How many of you have a nativity set and no stable? I did, for years! I loved my set but the stable that matches is so expensive, and I just didn't love it enough to want to spend the money. Last year, I finally built myself this DIY stable, and I could not love it more!
Of course, It's on my list of holiday builds for my business, and I sold several last year, and this year, so I decided to whip up a tutorial for you all. It's a simple build. If you have a miter saw (and maybe a table saw) you can do it!
You will need:
A 1x4x6 board for your frame. I used pine.
A thin wood for the back. I used scrap wood but you can use anything you like. I suggest a small piece of 1/4" stainable plywood. You can rip it down to strips like I did, or just cut it to fit the whole back.
Finish nails and a nail gun (I used 1")
Stain or paint of your choice.
Step 1. Cut all of your framing pieces. Then give them a light sanding.
1 18" Cut ~ This will be your floor.
2 10" Cuts ~ This will be your side walls.
2 12" Cuts ~ This will be your roof.
Step 2. Cut a 20 degree angle on one end of both 10" and both 12" boards. Give those angles a light sanding.
Step 3. Attach Side walls to Floor.
Lay it out so the angle is up, and facing the outside of the frame, and the bottom of the side wall is sitting on top of the floor piece. (Both Sides.)
Add a strip of wood glue to the bottom of the side wall piece, and nail it in.
*Note: Be careful not to add too much glue. You don't want it to seep out when you put the pieces together. If it does, be sure to clean it up thoroughly. Stain will not penetrate where there is glue on the wood.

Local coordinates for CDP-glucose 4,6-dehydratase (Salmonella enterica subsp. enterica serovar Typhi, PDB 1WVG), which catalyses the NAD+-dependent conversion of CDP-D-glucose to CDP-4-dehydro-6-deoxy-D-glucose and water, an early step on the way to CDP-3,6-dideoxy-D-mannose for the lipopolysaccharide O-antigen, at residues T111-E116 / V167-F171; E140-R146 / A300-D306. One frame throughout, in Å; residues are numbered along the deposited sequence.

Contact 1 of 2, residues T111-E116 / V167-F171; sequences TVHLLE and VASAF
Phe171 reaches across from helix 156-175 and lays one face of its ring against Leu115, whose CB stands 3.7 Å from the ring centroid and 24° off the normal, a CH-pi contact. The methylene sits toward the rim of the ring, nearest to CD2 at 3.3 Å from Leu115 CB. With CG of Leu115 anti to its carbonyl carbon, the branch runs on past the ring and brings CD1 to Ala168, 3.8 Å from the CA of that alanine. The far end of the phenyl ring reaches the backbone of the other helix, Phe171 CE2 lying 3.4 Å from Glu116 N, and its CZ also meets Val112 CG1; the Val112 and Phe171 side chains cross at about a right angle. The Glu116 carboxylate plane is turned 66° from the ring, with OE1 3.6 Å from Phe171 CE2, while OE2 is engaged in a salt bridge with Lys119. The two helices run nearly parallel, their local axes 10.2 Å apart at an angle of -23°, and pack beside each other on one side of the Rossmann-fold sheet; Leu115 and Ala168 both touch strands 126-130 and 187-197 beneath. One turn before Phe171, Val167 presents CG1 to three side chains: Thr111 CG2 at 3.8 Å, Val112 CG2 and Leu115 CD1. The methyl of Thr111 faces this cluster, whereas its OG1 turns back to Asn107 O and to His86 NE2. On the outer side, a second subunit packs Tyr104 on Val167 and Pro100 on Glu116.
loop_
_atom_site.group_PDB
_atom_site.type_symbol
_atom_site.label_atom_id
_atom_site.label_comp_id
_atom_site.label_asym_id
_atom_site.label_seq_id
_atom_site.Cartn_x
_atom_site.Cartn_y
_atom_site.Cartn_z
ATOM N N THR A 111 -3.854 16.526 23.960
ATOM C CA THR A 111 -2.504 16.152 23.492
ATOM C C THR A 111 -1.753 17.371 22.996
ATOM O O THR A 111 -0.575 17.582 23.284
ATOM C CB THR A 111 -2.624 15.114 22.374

When you stand it up, it should look like this.
Step 4. Assemble the roof.
Add a strip of glue to the angled part of the roof pieces, and put them together. Add a couple nails. It should look like this:
Step 5. Attach the roof.
Add glue to the angled parts of the wall pieces, and center the roof on to them. Then add some nails straight down from the top of the roof, into the wall pieces.
Now your frame is complete.
Step 6. Prepare your back boards. I used scrap wood that I ripped down to 2.5" strips, 1/4" thick.
Lay them down on the table, and give them a light sanding.
Lay your frame down on top, and trace around the edges.
Then cut the pieces down, just inside the lines you have traced. You don't want the ends showing from he front.
Step 7. Attach the back pieces.
Flip the frame on it's face (It doesn't really matter which side is the front), and nail the boards on the back, one at a time, starting from the bottom and working your way up. All the nails will be along the sides, except for the bottom.
Now your build is finished!
Step 8. Apply the finish of your choice. I went with stain.
ALL DONE! Now you can add your nativity. I hope you enjoy!
Thank you for reading! As always, comments, suggestions, and questions are welcome! Share, pin, and subscribe if you'd like!
I absolutely love Christmas Trees in boxes! I have seen them in baskets, and tins, and crates, and all sorts of creative places over the last couple years, but the boxes are my favorite!
Last year, our first Christmas in our new home, I really wished I had a taller tree. I now have 20 foot ceilings, and a 7 foot tree. While I'd love a new taller tree, I haven't been able to bring myself to spend $300+ on a 12 foot or taller tree. Everyone who knows me well, knows I'm cheap, and I do nothing if it's not a bargain! Plus, my hand-me-down tree is really beautiful. It's full and has great shape. I just love it.
So I built myself a tree box, and made it taller than average, with a shelf inside, so my tree became 2 feet taller. I'd still like a taller one someday, but for now, I'm happy. I'll be putting up the same tree at the end of the month, and even if I do find a bargain on a 12 foot tree, I have space for more height, so I can keep using my taller box.
Last year, I also made some standard size Christmas tree boxes (so the trees just sit on the floor, and don't gain height), and sold them. They were a huge hit! I did a bunch more this year, and they are improved! Lighter, a little taller, and still gorgeous. I have to say... Part of me wanted a new one after seeing these!
Just because I know you all love a tutorial, I did my best to share my process. Hope you enjoy! These instructions are for the standard size box, where the tree sits on the floor, not on a shelf.